Davis v. FEC

michael curtis curtism at bellsouth.net
Sun Jun 29 18:55:00 PDT 2008

The Davis opinion may be much more troubling than the Pildes blog suggests.  That is so if it implies that public finance statutes that provide additional limited matching funds for candidates outspent by their opt out opponents or by independent groups plus their opponent are unconstitutional.  The NC legislature for example provides public funding for judicial candidates and such a catch up provision.  without some such provision the publicly financed candidate is in danger of being overwhealed by an opponent who opts out.  Any thoughts as to the meaning of Davis for such statutes?  

Michael Kent Curtis
  ----- Original Message ----- 
  From: Sanford Levinson 
  To: Clayton, Cornell William ; Conlawprof at lists.ucla.edu 
  Sent: Thursday, June 26, 2008 6:22 PM
  Subject: RE: Davis v. FEC

  You might want to check Rick Pildes's blogs in Balkinization, http://balkin.blogspot.com/2008/06/sympathy-for-millionaire-self.html and http://balkin.blogspot.com/2008/06/who-thinks-millionaires-amendment-was.html 


  From: conlawprof-bounces at lists.ucla.edu [mailto:conlawprof-bounces at lists.ucla.edu] On Behalf Of Clayton, Cornell William
  Sent: Thursday, June 26, 2008 4:59 PM
  To: Conlawprof at lists.ucla.edu
  Subject: Davis v. FEC


  I am wondering what others on the list think about Alito's opinion in Davis v. FEC striking down the so-called "millionaire's amendment" (in which the contribution limits to the opponents campaign are increased if a wealthy candidate contributes more than $350K to his own campaign).  I admit that I think Buckley was wrongly decided (and I agree with Stevens' dissent), but even if we accept Buckley, why is the millionaire's amendment not similar to the requirement that candidates must accept voluntary limits in order to obtain public financing that was upheld under Buckley?   Here is what Alito argues:


  But the choice involved in Buckley was quite different from the choice imposed by §319(a). In Buckley, a candidate, by forgoing public financing, could retain the unfettered right to make unlimited personal expenditures. Here, §319(a) does not provide any way in which a candidate can exercise that right without abridgment. Instead, a candidate who wishes to exercise that right has two choices: abide by a limit on personal expenditures or endure the burden that is placed on that right by the activation of a scheme of discriminatory contribution limits. The choice imposed by §319(a) is not remotely parallel to that in Buckley.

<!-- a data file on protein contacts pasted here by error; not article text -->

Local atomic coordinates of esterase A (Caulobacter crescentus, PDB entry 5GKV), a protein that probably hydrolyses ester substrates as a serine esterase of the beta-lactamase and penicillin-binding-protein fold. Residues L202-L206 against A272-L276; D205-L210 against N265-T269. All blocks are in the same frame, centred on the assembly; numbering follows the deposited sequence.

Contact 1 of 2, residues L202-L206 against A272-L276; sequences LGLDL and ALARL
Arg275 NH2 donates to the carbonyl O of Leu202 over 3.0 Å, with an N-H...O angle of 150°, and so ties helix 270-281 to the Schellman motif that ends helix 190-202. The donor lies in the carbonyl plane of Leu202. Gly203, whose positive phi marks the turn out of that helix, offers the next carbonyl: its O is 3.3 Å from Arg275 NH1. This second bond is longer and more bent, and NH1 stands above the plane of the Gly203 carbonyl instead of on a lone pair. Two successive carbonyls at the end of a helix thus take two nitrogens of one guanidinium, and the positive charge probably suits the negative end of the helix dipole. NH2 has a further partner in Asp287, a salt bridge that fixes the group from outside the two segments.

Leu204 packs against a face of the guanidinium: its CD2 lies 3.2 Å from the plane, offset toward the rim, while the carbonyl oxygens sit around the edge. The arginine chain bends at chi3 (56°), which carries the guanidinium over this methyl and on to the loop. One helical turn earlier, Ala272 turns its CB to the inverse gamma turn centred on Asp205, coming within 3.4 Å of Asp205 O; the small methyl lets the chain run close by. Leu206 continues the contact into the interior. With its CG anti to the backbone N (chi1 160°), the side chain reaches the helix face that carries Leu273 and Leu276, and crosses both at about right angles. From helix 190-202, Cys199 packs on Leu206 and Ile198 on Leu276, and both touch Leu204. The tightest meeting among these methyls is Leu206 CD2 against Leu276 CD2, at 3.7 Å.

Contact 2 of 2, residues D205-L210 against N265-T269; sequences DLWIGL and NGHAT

Isn't this the same thing?  If a candidate chooses to spend unlimited personal funds they must forfeit a benefit (public funds) that disadvantages them relative to their opponent, thus placing a "burden" on that right by "the activation of a scheme of discriminatory" public financing.  Either way a candidate must forego their "unfettered right to make unlimited personal expenditures" or give an advantage to their opponent, no?  


  I am sure that I am missing something here.


  Cornell W. Clayton

  C.O. Johnson Distinguished Professor of Political Science

  Director, Thomas S. Foley Institute of Public Policy

  Washington State University


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